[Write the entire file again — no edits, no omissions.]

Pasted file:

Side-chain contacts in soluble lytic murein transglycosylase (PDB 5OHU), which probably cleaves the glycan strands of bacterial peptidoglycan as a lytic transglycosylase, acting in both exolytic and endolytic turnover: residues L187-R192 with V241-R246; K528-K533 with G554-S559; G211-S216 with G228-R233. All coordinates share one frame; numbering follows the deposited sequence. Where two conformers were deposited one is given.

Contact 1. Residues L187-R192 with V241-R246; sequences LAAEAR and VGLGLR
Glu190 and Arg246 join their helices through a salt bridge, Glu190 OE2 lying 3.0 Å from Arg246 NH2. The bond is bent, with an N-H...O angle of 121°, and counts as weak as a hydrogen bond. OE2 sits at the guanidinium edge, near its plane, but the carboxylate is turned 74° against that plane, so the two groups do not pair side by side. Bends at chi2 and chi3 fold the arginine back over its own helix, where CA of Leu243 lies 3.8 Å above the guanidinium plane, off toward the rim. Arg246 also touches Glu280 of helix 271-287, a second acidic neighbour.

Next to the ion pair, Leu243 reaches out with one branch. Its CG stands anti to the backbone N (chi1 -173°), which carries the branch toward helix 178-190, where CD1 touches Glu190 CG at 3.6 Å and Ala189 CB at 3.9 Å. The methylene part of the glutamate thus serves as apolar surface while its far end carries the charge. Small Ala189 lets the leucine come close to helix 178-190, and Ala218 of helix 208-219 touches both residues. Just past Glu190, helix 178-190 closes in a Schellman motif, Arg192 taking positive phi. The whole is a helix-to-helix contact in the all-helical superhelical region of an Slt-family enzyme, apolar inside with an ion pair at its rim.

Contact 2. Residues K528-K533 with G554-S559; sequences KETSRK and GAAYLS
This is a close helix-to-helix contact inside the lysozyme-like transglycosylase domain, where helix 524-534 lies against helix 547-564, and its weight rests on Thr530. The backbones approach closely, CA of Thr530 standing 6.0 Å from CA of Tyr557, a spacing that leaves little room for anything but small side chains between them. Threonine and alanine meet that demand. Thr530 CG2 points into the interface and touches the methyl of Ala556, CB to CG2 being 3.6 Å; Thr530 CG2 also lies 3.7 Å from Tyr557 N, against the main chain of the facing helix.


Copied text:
Side-chain contacts in soluble lytic murein transglycosylase (PDB 5OHU), which probably cleaves the glycan strands of bacterial peptidoglycan as a lytic transglycosylase, acting in both exolytic and endolytic turnover: residues L187-R192 with V241-R246; K528-K533 with G554-S559; G211-S216 with G228-R233. All coordinates share one frame; numbering follows the deposited sequence. Where two conformers were deposited one is given.

Contact 1. Residues L187-R192 with V241-R246; sequences LAAEAR and VGLGLR
Glu190 and Arg246 join their helices through a salt bridge, Glu190 OE2 lying 3.0 Å from Arg246 NH2. The bond is bent, with an N-H...O angle of 121°, and counts as weak as a hydrogen bond. OE2 sits at the guanidinium edge, near its plane, but the carboxylate is turned 74° against that plane, so the two groups do not pair side by side. Bends at chi2 and chi3 fold the arginine back over its own helix, where CA of Leu243 lies 3.8 Å above the guanidinium plane, off toward the rim. Arg246 also touches Glu280 of helix 271-287, a second acidic neighbour.

Next to the ion pair, Leu243 reaches out with one branch. Its CG stands anti to the backbone N (chi1 -173°), which carries the branch toward helix 178-190, where CD1 touches Glu190 CG at 3.6 Å and Ala189 CB at 3.9 Å. The methylene part of the glutamate thus serves as apolar surface while its far end carries the charge. Small Ala189 lets the leucine come close to helix 178-190, and Ala218 of helix 208-219 touches both residues. Just past Glu190, helix 178-190 closes in a Schellman motif, Arg192 taking positive phi. The whole is a helix-to-helix contact in the all-helical superhelical region of an Slt-family enzyme, apolar inside with an ion pair at its rim.

Contact 2. Residues K528-K533 with G554-S559; sequences KETSRK and GAAYLS
This is a close helix-to-helix contact inside the lysozyme-like transglycosylase domain, where helix 524-534 lies against helix 547-564, and its weight rests on Thr530. The backbones approach closely, CA of Thr530 standing 6.0 Å from CA of Tyr557, a spacing that leaves little room for anything but small side chains between them. Threonine and alanine meet that demand. Thr530 CG2 points into the interface and touches the methyl of Ala556, CB to CG2 being 3.6 Å; Thr530 CG2 also lies 3.7 Å from Tyr557 N, against the main chain of the facing helix.